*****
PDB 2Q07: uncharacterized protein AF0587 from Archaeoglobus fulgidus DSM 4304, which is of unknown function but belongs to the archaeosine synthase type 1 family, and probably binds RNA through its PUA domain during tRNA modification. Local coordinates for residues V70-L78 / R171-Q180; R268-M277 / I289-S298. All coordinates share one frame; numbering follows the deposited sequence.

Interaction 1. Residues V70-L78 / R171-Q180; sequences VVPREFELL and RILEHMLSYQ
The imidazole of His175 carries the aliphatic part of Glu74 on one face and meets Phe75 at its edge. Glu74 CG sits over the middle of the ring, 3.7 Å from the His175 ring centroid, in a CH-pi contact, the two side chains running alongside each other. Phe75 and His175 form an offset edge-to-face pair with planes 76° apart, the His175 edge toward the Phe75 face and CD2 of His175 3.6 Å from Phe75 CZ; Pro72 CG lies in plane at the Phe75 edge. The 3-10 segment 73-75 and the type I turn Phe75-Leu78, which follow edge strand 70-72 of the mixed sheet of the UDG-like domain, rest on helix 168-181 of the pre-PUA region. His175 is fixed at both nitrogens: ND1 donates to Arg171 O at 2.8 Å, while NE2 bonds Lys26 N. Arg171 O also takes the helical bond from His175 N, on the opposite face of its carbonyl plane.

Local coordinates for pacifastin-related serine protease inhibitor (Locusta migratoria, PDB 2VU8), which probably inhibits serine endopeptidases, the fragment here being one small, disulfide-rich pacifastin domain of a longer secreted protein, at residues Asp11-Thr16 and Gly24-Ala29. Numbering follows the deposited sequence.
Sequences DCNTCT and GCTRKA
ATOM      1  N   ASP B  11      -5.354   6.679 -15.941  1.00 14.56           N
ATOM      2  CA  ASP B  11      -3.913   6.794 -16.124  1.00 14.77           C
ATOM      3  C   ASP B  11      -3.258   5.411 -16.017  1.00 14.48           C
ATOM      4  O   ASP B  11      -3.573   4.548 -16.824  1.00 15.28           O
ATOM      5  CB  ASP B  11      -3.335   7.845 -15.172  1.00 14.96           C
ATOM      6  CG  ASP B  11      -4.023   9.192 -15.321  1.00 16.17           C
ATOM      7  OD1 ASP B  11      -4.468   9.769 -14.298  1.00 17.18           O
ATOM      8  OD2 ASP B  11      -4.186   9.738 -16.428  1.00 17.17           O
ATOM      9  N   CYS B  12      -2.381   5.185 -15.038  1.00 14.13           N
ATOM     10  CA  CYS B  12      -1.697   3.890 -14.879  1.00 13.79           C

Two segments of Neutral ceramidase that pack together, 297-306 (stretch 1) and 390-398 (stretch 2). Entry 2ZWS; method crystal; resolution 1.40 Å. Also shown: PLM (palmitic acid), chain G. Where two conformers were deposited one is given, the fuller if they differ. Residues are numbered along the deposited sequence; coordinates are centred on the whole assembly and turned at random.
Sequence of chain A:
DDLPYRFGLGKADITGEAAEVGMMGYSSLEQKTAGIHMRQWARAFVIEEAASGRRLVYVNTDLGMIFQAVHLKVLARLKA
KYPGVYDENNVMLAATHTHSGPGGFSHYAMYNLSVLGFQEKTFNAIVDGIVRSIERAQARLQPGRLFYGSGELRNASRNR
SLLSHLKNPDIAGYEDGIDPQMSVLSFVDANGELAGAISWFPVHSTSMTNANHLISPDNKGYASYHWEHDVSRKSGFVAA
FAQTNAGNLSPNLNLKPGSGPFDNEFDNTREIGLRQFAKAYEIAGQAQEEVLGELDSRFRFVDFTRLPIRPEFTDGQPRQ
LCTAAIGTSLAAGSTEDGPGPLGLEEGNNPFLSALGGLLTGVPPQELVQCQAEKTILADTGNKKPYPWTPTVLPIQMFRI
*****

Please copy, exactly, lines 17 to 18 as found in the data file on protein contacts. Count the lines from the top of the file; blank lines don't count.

Sequence of chain A:
DDLPYRFGLGKADITGEAAEVGMMGYSSLEQKTAGIHMRQWARAFVIEEAASGRRLVYVNTDLGMIFQAVHLKVLARLKA